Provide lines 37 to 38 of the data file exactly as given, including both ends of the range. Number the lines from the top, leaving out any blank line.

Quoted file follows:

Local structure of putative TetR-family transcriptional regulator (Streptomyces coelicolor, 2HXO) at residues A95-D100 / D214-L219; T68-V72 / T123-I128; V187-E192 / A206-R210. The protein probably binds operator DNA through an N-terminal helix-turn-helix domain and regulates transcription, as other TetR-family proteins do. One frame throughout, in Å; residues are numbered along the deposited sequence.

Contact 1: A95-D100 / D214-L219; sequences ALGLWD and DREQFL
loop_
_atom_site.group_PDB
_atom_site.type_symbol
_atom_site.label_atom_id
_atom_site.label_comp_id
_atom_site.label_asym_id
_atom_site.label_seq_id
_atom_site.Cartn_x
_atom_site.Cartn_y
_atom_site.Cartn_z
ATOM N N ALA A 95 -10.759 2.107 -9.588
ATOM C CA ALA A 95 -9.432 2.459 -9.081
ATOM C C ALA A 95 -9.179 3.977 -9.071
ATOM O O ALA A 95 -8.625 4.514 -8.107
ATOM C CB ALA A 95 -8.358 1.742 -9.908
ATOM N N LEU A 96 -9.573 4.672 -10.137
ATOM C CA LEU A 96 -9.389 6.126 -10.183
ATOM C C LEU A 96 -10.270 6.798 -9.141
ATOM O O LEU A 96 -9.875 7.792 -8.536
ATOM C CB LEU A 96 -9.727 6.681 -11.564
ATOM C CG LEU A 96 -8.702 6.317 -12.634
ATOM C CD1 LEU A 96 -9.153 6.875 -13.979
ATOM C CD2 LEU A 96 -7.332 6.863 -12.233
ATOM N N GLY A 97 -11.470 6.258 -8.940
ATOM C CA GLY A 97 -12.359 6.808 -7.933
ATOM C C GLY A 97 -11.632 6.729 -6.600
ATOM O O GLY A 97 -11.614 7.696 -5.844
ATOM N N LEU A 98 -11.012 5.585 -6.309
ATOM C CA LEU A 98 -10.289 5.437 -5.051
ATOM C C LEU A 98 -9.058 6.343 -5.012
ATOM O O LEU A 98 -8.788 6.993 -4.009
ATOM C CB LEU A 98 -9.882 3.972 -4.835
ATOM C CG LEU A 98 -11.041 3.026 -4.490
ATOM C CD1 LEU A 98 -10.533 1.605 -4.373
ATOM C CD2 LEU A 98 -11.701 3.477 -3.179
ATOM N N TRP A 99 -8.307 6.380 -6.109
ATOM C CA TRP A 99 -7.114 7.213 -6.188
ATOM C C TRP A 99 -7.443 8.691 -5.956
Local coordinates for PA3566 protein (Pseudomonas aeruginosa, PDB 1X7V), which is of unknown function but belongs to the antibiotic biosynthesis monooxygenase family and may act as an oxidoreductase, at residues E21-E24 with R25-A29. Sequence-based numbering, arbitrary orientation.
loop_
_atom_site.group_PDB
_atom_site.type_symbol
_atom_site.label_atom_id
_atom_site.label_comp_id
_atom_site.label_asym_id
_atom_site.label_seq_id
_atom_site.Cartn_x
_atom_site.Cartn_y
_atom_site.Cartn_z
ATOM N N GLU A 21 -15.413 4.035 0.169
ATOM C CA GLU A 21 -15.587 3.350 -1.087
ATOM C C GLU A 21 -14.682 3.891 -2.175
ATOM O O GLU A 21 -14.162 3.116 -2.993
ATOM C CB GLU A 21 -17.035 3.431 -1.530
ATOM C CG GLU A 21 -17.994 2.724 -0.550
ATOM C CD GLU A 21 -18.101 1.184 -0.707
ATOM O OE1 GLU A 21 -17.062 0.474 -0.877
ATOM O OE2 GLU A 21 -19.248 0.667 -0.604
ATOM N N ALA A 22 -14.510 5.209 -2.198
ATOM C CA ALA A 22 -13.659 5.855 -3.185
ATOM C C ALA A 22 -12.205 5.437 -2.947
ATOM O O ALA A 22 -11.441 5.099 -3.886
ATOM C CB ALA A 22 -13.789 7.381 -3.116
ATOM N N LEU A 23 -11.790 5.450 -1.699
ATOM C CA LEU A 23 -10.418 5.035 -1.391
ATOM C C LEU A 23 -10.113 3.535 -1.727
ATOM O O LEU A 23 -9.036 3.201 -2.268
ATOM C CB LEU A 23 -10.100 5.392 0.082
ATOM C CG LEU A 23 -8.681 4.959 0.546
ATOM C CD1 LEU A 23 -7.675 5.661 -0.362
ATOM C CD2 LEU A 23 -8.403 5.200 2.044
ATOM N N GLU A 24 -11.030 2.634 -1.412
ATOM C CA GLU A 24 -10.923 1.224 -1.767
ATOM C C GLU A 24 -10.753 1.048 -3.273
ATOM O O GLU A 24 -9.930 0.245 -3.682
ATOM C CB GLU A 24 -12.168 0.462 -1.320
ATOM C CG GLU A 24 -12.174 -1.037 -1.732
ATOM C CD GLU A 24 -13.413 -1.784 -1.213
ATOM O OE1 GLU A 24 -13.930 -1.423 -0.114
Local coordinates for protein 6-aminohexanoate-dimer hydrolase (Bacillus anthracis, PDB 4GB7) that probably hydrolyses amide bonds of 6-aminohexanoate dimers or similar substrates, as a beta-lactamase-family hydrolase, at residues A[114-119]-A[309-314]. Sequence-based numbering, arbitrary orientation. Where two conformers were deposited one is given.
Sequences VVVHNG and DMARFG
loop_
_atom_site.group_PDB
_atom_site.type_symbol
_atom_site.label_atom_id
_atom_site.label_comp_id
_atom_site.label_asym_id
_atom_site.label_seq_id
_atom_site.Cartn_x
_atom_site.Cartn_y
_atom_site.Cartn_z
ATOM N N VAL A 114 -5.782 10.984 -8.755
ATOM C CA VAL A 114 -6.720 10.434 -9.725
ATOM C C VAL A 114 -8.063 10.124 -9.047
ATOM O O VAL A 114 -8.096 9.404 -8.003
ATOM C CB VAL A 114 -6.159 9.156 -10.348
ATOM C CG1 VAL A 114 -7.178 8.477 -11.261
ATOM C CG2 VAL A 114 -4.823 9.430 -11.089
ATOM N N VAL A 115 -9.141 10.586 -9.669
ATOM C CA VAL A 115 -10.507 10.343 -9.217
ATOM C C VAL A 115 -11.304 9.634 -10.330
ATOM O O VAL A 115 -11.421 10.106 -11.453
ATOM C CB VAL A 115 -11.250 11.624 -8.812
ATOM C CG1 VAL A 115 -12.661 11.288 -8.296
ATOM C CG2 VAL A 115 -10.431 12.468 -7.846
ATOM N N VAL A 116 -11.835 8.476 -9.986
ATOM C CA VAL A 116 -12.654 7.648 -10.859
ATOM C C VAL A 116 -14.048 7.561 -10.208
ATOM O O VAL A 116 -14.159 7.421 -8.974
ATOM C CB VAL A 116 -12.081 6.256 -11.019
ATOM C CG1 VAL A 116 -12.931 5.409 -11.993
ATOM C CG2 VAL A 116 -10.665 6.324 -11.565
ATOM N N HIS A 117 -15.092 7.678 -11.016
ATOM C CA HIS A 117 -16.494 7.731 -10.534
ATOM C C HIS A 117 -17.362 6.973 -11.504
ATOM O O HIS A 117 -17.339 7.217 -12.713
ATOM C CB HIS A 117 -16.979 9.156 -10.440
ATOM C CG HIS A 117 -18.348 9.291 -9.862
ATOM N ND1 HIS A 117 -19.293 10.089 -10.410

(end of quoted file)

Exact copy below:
ATOM C CD2 LEU A 98 -11.701 3.477 -3.179
ATOM N N TRP A 99 -8.307 6.380 -6.109